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Obama meets with small-business leaders

With a battery of Cabinet members in tow, the president travels to Ohio for the first in a planned series of trips around the country. Middle East unrest eclipses coverage of the event.

February 23, 2011|By Christi Parsons and James Oliphant, Washington Bureau
  • President Obama and Karen Mills of the Small Business Administration speak at a Cleveland forum.
President Obama and Karen Mills of the Small Business Administration speak… (Jim Watson, AFP/Getty Images )

Reporting from Cleveland and Washington — President Obama took his vision for America's economic recovery to Cleveland on Tuesday, with a battery of Cabinet members and advisors in tow for what he billed as a "listening" event with small-business leaders.

But the small-business forum provided Obama with the chance to promote his economic views to a high-value audience that could help decide his reelection.

Government should invest in education and research, Obama said, with the intent of helping American small business expand into globally competitive industries.

"When it comes to our economy, it's the small businesses that pack the biggest punch," Obama told a crowd of more than a hundred entrepreneurs gathered at Cleveland State University. "Small businesses create 2 out of every 3 new jobs.... So we're here to gain your counsel — to talk about how America can help you succeed."

As in recent days, Obama's efforts to get his message across to the public were hampered by fast-moving events in Libya, Egypt and elsewhere in the Middle East. His remarks about small business were not carried live by Fox News or CNN, and were shown only in part by MSNBC.

He offered no remarks on the unrest and violence in Libya or the Middle East. And though he criticized the Wisconsin governor for trying to strip public employees of their collective bargaining rights, he did not address a similar push by the Ohio Legislature — even though a large pro-union rally was planned at the state Capitol later Tuesday.

For the moment, though, the president's message discipline appeared to serve his purpose. As business owners left the campus, they gave Obama's policies mixed reviews, but many credited him for soliciting their concerns and ideas for improvement.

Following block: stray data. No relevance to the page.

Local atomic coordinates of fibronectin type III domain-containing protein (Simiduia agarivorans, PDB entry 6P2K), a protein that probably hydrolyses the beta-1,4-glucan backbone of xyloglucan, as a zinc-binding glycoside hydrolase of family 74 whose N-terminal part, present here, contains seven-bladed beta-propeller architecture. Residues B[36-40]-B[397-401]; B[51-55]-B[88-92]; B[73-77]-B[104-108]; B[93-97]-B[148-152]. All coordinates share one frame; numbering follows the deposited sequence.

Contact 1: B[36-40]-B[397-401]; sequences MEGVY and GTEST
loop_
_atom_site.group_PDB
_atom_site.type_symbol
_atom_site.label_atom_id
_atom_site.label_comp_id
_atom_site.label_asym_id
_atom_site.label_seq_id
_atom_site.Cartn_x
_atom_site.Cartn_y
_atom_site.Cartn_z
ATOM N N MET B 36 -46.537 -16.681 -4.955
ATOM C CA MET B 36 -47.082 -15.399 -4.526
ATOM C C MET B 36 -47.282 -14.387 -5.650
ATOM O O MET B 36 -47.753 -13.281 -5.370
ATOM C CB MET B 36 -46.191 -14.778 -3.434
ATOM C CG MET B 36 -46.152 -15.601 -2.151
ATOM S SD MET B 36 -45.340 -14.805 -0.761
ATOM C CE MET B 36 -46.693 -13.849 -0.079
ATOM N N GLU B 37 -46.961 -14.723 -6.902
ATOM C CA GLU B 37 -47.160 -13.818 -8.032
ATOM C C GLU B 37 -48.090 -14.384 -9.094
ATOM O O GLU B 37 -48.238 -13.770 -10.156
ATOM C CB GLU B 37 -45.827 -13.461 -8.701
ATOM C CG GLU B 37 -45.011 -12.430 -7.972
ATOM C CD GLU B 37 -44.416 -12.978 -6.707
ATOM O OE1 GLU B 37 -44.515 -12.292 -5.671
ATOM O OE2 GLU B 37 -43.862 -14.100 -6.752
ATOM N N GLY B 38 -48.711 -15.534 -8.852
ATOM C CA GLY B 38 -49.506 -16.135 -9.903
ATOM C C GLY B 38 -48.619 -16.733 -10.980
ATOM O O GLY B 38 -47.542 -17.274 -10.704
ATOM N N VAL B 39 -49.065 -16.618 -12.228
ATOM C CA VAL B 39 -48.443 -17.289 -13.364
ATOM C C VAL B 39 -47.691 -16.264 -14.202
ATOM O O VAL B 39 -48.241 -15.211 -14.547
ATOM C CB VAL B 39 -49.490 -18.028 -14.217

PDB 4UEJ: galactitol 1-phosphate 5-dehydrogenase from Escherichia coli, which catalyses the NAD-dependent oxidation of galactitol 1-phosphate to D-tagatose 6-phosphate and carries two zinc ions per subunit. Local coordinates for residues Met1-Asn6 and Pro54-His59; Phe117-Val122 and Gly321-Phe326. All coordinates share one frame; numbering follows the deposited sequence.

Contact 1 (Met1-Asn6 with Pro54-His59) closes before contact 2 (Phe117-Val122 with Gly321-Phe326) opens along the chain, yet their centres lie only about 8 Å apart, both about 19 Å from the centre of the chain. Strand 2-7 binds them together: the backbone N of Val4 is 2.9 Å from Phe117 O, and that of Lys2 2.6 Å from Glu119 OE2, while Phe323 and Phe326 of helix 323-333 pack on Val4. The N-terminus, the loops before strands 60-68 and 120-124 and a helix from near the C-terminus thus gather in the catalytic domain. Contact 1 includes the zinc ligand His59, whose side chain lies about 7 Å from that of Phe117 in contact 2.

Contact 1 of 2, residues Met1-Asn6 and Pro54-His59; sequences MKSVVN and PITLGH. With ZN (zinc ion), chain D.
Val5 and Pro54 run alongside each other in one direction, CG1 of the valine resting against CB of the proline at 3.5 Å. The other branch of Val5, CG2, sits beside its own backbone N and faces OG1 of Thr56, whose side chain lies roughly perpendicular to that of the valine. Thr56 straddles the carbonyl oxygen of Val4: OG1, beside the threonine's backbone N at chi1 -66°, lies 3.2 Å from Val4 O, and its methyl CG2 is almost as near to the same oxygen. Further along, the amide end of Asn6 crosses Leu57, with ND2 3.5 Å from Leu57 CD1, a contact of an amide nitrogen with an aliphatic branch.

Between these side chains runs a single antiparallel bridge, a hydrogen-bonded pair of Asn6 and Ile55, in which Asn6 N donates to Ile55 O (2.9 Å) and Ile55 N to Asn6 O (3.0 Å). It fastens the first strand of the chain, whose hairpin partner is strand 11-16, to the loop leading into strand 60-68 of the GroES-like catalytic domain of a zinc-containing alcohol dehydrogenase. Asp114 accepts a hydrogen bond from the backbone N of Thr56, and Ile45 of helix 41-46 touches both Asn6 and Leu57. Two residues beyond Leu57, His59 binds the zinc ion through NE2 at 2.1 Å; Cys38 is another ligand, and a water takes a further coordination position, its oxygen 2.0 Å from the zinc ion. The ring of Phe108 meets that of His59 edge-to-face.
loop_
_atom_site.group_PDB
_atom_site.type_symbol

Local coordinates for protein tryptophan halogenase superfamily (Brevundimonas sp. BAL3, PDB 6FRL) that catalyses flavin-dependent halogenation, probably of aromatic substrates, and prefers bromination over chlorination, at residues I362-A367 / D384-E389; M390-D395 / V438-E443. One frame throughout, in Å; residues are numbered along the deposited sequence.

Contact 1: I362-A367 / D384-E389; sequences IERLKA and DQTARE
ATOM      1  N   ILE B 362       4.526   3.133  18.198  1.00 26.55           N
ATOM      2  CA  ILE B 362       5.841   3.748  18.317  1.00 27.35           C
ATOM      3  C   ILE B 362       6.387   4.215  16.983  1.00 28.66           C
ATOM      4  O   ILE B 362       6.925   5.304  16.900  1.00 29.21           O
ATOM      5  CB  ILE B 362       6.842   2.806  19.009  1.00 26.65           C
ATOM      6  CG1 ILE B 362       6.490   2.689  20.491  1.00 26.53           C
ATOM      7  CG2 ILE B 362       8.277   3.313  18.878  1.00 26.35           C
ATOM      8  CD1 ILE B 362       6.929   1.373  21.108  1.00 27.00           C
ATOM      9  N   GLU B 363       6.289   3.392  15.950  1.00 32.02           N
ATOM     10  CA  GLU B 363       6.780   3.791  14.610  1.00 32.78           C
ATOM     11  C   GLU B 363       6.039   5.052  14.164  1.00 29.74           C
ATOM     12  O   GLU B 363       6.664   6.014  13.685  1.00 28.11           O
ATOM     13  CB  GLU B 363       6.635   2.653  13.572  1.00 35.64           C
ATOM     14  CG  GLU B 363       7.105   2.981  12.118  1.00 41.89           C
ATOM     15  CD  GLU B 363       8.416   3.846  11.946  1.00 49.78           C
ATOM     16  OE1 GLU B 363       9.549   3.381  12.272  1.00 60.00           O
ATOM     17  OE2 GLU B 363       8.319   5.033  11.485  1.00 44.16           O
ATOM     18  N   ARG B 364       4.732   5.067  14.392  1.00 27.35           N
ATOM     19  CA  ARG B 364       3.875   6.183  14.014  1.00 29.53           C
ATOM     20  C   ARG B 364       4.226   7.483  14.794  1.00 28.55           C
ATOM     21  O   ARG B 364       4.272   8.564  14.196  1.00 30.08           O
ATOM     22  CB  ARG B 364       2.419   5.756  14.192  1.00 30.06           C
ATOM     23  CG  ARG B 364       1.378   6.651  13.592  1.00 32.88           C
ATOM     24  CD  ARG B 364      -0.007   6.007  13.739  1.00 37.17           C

"He's doing the right thing by talking to us," said John Grabner, founder of Cardinal Fastener & Specialty Co. in nearby Bedford Heights. "The fact that he's talking to the business community tells me he is focused on the right things."

The White House was clearly intent on building relationships with entrepreneurs. In addition to Treasury Secretary Timothy F. Geithner, Obama brought four other Cabinet members and several senior advisors and appointees in his entourage.

They stayed for three hours, each sitting in on a working session with a simple agenda: Business leaders pointed out problems, and they wrote them down.

In the coming months, the White House plans to do eight more such road shows, which aides say will focus on a diverse array of audiences and regions.

"The president wants to hear from the businesses that are doing things well," said Jen Psaki, a spokeswoman for Obama.

"These are the kinds of things he might not hear in the bubble" that surrounds him in the White House, she said.

While Obama is seeking counsel, he is also doing some public relations work on behalf of his economic plans, including the budget he just unveiled. Local press from around Ohio — a crucial swing state that will help decide the 2012 presidential election — covered the sessions and the president's remarks. White House senior advisors did a tour of the television cameras while the president was attending the sessions.

Cleveland was the perfect place to start this enterprise, White House aides say. The city has been hammered by the decline of its industrial base, and is attempting to reinvent itself through high-end manufacturing and an increasingly vibrant healthcare sector.

Obama says such changes are necessary and that the government should invest in them. His new budget proposes increased spending in education and research benefiting the industries he thinks will be competitive in the future.

Republicans disagree, and the two sides are entering a full-fledged debate over the question in the form of federal budget talks. House Speaker John A. Boehner (R-Ohio) offered indirect commentary on the president's investment message.

"Republicans' goal is to cut spending and reduce the size of government, not to shut it down," Boehner said. Senate Majority Leader Harry Reid (D-Nev.) "and the Democrats who run Washington should stop creating more uncertainty by spreading fears of a government shutdown and start telling the American people what, if anything, they are willing to cut," Boehner added.

Speaking in Cleveland, Obama said he wanted to work with lawmakers in both parties to "make even bigger dents in our deficits," to find new savings and cut spending wherever he can find it.

"At the same time, we can't sacrifice investments in our future," Obama said, pointing to his last working session for anecdotal evidence.

One young man in the session, a student majoring in the sciences, said his professors were having trouble getting grants because research and development budgets had been declining relative to the economy as a whole.

"We've decided we've got to increase that back up," Obama said. "And that's part of our budget — investing in innovation."

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